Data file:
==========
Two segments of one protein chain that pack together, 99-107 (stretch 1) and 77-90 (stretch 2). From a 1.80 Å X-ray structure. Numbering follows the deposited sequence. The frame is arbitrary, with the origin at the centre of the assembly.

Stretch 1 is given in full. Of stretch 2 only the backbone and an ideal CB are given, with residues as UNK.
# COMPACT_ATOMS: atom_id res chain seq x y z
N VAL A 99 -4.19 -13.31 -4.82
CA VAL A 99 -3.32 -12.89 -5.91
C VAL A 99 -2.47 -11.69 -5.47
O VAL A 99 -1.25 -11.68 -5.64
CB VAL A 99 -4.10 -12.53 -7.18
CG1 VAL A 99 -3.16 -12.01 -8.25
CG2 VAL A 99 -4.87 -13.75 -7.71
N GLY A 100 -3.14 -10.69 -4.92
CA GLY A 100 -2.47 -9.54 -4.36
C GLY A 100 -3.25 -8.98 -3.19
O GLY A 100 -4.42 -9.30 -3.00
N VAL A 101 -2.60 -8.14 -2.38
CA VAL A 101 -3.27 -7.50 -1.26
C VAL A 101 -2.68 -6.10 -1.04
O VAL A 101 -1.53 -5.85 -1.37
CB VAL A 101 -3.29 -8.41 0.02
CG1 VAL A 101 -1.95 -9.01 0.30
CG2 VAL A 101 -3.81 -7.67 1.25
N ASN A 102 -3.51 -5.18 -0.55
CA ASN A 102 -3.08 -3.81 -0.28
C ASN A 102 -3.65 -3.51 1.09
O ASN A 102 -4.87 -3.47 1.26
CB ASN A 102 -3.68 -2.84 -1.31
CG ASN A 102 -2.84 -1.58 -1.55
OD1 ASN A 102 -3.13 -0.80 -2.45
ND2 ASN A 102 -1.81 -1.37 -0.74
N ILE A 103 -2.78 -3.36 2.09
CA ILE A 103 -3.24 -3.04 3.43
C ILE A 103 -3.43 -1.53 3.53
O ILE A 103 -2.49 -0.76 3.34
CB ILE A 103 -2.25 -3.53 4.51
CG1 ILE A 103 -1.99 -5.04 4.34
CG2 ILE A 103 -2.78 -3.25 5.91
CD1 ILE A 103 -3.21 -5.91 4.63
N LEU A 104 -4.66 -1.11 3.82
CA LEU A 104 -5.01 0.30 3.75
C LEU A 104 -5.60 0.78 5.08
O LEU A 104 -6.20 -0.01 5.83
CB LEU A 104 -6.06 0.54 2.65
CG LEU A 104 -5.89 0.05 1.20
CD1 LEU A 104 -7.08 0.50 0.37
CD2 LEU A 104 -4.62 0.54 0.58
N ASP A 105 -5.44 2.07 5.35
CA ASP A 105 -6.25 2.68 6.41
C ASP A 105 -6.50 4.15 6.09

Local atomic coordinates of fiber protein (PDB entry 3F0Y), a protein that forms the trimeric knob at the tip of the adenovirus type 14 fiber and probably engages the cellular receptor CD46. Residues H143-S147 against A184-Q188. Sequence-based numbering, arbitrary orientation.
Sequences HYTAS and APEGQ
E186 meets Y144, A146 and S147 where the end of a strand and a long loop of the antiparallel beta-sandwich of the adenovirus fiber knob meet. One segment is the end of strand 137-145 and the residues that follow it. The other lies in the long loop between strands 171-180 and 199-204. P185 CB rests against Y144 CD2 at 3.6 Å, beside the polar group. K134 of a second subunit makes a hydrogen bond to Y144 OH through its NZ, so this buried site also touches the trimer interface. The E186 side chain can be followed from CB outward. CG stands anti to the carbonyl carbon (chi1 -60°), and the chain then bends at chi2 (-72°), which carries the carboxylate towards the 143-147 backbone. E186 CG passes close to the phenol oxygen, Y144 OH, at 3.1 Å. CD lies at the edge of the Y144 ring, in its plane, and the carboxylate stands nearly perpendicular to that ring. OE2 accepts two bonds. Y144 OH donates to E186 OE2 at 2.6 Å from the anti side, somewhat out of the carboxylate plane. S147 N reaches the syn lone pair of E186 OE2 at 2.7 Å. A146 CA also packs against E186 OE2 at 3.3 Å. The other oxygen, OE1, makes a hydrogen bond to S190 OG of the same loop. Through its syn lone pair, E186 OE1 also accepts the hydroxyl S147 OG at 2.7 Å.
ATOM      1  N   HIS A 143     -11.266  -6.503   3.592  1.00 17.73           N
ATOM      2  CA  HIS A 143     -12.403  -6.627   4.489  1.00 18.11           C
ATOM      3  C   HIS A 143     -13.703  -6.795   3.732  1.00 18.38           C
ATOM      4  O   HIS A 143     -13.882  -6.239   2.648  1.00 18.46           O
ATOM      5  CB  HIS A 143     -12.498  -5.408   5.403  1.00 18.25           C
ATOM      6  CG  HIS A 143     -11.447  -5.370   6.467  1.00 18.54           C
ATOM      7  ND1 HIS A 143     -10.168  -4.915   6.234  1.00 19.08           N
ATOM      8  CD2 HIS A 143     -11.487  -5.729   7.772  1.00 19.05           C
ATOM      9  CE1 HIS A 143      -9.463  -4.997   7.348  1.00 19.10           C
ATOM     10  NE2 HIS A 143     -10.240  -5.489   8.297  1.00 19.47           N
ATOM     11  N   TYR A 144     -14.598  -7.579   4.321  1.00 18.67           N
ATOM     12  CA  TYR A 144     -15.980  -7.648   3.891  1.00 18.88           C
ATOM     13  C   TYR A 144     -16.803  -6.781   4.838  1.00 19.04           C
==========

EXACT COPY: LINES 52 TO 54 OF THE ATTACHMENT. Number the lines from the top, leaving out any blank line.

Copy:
ATOM      1  N   HIS A 143     -11.266  -6.503   3.592  1.00 17.73           N
ATOM      2  CA  HIS A 143     -12.403  -6.627   4.489  1.00 18.11           C
ATOM      3  C   HIS A 143     -13.703  -6.795   3.732  1.00 18.38           C